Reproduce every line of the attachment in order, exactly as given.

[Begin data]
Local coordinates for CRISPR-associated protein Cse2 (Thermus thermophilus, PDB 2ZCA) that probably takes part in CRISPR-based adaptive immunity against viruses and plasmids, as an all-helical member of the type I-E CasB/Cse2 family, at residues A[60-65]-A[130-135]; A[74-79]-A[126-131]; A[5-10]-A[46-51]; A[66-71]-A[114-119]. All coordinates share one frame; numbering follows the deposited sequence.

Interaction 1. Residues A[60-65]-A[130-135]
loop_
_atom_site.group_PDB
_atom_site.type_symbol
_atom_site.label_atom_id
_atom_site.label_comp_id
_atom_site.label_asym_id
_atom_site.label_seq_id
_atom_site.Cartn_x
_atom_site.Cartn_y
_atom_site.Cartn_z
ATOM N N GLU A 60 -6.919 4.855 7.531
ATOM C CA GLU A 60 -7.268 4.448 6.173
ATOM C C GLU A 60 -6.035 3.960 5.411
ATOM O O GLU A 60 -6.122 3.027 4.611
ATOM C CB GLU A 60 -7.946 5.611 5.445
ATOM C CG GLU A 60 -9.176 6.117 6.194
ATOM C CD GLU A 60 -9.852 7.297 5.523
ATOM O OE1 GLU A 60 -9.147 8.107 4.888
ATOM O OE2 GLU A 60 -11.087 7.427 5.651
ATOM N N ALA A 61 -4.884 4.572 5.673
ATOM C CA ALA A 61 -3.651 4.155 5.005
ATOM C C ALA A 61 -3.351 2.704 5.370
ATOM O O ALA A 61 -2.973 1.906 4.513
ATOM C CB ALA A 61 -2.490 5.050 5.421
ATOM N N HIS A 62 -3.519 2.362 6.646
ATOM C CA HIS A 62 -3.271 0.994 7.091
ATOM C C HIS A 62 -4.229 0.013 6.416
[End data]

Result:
Local coordinates for CRISPR-associated protein Cse2 (Thermus thermophilus, PDB 2ZCA) that probably takes part in CRISPR-based adaptive immunity against viruses and plasmids, as an all-helical member of the type I-E CasB/Cse2 family, at residues A[60-65]-A[130-135]; A[74-79]-A[126-131]; A[5-10]-A[46-51]; A[66-71]-A[114-119]. All coordinates share one frame; numbering follows the deposited sequence.

Interaction 1. Residues A[60-65]-A[130-135]
loop_
_atom_site.group_PDB
_atom_site.type_symbol
_atom_site.label_atom_id
_atom_site.label_comp_id
_atom_site.label_asym_id
_atom_site.label_seq_id
_atom_site.Cartn_x
_atom_site.Cartn_y
_atom_site.Cartn_z
ATOM N N GLU A 60 -6.919 4.855 7.531
ATOM C CA GLU A 60 -7.268 4.448 6.173
ATOM C C GLU A 60 -6.035 3.960 5.411
ATOM O O GLU A 60 -6.122 3.027 4.611
ATOM C CB GLU A 60 -7.946 5.611 5.445
ATOM C CG GLU A 60 -9.176 6.117 6.194
ATOM C CD GLU A 60 -9.852 7.297 5.523
ATOM O OE1 GLU A 60 -9.147 8.107 4.888
ATOM O OE2 GLU A 60 -11.087 7.427 5.651
ATOM N N ALA A 61 -4.884 4.572 5.673
ATOM C CA ALA A 61 -3.651 4.155 5.005
ATOM C C ALA A 61 -3.351 2.704 5.370
ATOM O O ALA A 61 -2.973 1.906 4.513
ATOM C CB ALA A 61 -2.490 5.050 5.421
ATOM N N HIS A 62 -3.519 2.362 6.646
ATOM C CA HIS A 62 -3.271 0.994 7.091
ATOM C C HIS A 62 -4.229 0.013 6.416